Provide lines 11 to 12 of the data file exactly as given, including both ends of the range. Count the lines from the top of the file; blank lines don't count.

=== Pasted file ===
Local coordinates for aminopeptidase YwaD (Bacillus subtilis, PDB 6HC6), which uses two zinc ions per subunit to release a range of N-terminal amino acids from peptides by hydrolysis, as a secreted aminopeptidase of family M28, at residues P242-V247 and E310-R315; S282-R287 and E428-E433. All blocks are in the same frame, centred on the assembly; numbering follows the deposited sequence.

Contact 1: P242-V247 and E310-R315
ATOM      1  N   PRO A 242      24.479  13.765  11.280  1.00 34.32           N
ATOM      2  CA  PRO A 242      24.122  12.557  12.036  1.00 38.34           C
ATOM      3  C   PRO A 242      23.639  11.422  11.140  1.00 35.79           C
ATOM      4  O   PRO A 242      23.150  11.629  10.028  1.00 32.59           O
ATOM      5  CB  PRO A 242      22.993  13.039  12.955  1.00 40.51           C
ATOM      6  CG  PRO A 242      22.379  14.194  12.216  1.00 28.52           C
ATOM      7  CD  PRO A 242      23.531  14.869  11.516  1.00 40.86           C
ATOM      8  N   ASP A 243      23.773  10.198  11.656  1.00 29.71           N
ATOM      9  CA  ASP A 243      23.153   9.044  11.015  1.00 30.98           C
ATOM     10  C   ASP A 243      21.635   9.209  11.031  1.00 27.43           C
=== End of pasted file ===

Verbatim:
ATOM      9  CA  ASP A 243      23.153   9.044  11.015  1.00 30.98           C
ATOM     10  C   ASP A 243      21.635   9.209  11.031  1.00 27.43           C